Drucker’s 7-point guide to leading well

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in Leaders & Managers,Management Training

Some of the most effective executives never fit the stereotype of a “leader,” says management guru Peter Drucker. They aren’t charismatic, and they range from wildly extroverted to reclusive, laid-back to controlling.

What actually makes them effective, he says, is that they all do these seven things:
  1. They ask “What needs to be done?” You’ll always come up with a slew of possibilities, but Drucker says he’s never seen a leader who could effectively juggle more than two tasks. Tip: It’s not about what you want to do.

  2. They ask “What is right for the enterprise?” That won’t guarantee a right answer, but failing to ask guarantees the wrong answer.

  3. They develop action plans. Napoleon supposedly said that no successful battle ever followed its plan. Still, Napoleon planned all his battles.

  4. They take responsibility for decisions. Everybody has to know who’s accountable for carrying out a decision; the deadline; whom the decision will affect and, therefore, who must know about, understand and accept it; and the names of others who have to be informed.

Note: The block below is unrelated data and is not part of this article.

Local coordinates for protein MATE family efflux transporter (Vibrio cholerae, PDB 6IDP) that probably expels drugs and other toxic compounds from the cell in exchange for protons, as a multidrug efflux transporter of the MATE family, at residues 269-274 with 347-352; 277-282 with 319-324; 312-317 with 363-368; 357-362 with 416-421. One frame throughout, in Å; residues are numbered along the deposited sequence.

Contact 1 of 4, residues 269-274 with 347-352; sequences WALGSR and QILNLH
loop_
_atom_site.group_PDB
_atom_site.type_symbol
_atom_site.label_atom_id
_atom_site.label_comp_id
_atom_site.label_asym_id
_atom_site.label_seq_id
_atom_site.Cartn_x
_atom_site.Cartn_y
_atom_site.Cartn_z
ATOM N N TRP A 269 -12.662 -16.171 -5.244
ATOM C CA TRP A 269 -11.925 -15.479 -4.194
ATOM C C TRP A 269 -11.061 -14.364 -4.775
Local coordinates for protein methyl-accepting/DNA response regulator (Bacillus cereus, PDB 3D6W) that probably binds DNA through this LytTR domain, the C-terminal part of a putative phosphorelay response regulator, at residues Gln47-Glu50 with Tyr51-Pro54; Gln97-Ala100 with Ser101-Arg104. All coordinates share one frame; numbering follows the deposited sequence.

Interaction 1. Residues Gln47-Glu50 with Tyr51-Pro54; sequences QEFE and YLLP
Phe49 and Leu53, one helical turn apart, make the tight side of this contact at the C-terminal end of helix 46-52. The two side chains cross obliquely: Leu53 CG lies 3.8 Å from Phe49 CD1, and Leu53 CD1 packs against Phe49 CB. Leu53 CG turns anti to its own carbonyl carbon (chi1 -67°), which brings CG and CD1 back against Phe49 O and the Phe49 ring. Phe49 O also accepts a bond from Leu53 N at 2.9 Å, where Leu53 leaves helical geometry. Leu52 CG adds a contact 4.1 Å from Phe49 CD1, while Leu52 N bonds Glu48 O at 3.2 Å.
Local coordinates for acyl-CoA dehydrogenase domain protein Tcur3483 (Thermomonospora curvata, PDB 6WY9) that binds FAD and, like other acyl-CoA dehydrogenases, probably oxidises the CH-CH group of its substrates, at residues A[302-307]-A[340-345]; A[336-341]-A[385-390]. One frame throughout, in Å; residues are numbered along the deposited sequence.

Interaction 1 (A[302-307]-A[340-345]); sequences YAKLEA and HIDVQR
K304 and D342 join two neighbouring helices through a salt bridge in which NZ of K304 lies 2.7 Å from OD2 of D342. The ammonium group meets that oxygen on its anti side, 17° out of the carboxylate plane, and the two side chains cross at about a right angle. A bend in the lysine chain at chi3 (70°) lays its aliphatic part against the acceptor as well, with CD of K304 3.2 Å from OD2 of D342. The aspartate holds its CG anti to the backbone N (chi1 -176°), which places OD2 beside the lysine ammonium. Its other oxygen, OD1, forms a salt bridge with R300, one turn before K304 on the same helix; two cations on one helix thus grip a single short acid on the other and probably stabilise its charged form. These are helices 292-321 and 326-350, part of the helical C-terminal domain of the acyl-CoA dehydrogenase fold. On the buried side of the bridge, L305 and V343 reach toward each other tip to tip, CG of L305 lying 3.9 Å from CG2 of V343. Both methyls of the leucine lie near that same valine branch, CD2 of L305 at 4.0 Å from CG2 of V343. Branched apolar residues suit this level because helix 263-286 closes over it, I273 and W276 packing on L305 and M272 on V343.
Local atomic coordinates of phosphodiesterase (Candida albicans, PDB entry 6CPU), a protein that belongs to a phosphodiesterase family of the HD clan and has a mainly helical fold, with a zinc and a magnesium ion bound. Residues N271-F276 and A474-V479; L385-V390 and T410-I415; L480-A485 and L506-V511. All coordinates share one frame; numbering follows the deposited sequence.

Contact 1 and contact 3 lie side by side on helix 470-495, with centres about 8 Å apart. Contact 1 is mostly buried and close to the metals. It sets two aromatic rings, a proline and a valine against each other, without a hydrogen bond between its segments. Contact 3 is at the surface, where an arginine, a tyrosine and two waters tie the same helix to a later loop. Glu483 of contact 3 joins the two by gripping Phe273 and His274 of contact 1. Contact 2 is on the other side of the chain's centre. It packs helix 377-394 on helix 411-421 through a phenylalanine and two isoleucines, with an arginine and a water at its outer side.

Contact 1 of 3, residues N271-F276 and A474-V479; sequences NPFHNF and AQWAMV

5. They take responsibility for communicating. Share your plans, and ask for comments from all your people, supervisors and peers. Organizations are held together by information.

  6. They focus on opportunities, not problems. And, of course, opportunities often arise from problems.

  7. They think, “we,” not “I.” This comes back to putting the organization first. It’s easier said than done.
— Adapted from “What Makes an Effective Executive,” Peter F. Drucker, Harvard Business Review.

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